Thursday, June 28, 2007

Bye bye Bowen...

...for 50 days you’ve been home. But come this Friday; it’s time for us to go our separate ways.

Don’t worry; it’s not you, it’s me.

I know that we’ve had our little arguments, (your weather, for one);

But remember that you ARE beautiful, and I’ll always think of you fondly.

I’m just not ready for a long-term commitment;

I need to move on and see what the rest of the world has to offer.

Don’t worry; I’ll be back sometime soon.

Thanks for your hospitality, and your friendship.

Yours Truly


The first part of our marathon is over: We’re flying to Darwin tomorrow - and hopefully (if the rain hasn’t stopped the building of sets out west)... Kununurra, WA.

It’ll be a little surreal to go from the smallish township of Bowen (no traffic lights), to the bustling northern city of Darwin; but I think that most of us are ready for a change. To be honest; the weather these past 2 weeks has been enough to fray even the calmest of nerves.

We’ve seen rain/torrential rain/mizzle/mist/hazy-rain/showers/cold-snaps/deluges/and trudged our way through quagmires of mud (mostly due to the Dust that we brought in...) In short it hasn’t been fun to drag cables around.

Hey at least I got good use out of my new gum-boots.

There’s no doubt that I will return to Bowen, however it’d be nice to do so during autumn or spring... and for a holiday... not a highly technical filming expedition.

See you all in Darwin.

Latest - From the ARCHIVES

The strange silver ball thingys at Radcliffe place (opposite the Treasury casino), Brisbane

Update: Thursday afternoon 28th June 2007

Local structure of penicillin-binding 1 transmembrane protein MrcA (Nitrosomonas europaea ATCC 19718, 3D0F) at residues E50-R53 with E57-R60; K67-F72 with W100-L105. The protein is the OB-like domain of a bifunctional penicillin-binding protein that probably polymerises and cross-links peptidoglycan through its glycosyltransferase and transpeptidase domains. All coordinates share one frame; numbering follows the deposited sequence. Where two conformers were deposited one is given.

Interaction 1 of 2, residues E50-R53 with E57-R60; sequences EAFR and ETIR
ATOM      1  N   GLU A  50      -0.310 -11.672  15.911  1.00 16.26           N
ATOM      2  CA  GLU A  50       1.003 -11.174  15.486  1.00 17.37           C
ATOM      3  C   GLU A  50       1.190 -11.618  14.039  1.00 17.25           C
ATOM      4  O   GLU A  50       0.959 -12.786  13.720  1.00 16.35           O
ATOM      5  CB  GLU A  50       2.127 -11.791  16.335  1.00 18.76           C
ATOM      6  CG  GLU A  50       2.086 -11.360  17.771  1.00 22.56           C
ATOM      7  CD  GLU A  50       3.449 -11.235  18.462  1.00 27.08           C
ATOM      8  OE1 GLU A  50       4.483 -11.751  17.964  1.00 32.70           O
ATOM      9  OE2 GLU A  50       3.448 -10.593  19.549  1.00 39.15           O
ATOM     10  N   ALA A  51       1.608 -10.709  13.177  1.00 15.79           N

Well, we’ve finished in Bowen – and boy did we go out with a bang.

It’s no secret that a big part of the film revolves around the bombing of Darwin by Japanese forces. One of the last shots in Bowen involved the destruction of one of our sets by fire.

Safety officer observing the controlled fire.

Another angle

And another

Also; a decision has been made in regards to the rain in WA; which was heavy enough to prevent the set builders from actually GETTING to the location to build the sets!

To allow them time to build; we are returning to Fox Studios in SYDNEY for a few weeks, our triumphant location-filming resuming sometime in August for a month-and-a-bit; before re-returning to Sydney for a larger Studio shoot.

On a sadder note, I lost my rain jacket today, which had faithfully served my precipitation-shedding-needs since its purchase in Vancouver during 2001 – you will be sorely missed (and quickly replaced I’m afraid). The jacket is added to a semi-exclusive-list of equipment I’ve managed to misplace in the last few days, including my new head-torch, and or course – my sanity.

Ok, see you all soon (especially those of you in Sydney).

Friday, June 22, 2007

Rain sucks... really it does!

fire effects are cool though

Bowen is not weather-friendly at the moment.

We've been shooting in the rain for at least 4 days now (I've lost track of the time...) and now we're shooting on our Sunday, to try and catch-up. Nothing about shooting locations in rain is fun, not the cabling, the rain protection, the clothing, the total lack of sunshine...

here's one from the archives

does this one need an explanation - just a cool shot of a plane and it's jet-stream.

See ya


Wednesday, June 13, 2007

Stage 3: Performing...

...though not in the sense that many of you may be thinking.

Back in 2003 while enduring the torturous initiation training at Mt Hotham, we were introduced to the theory of “the 4 stages of seasonal jobs”. I know that it’s not DIRECTLY relatable to film making, but I think it’s close enough – especially when you throw travel; and crew you’ve never worked with, into the mix...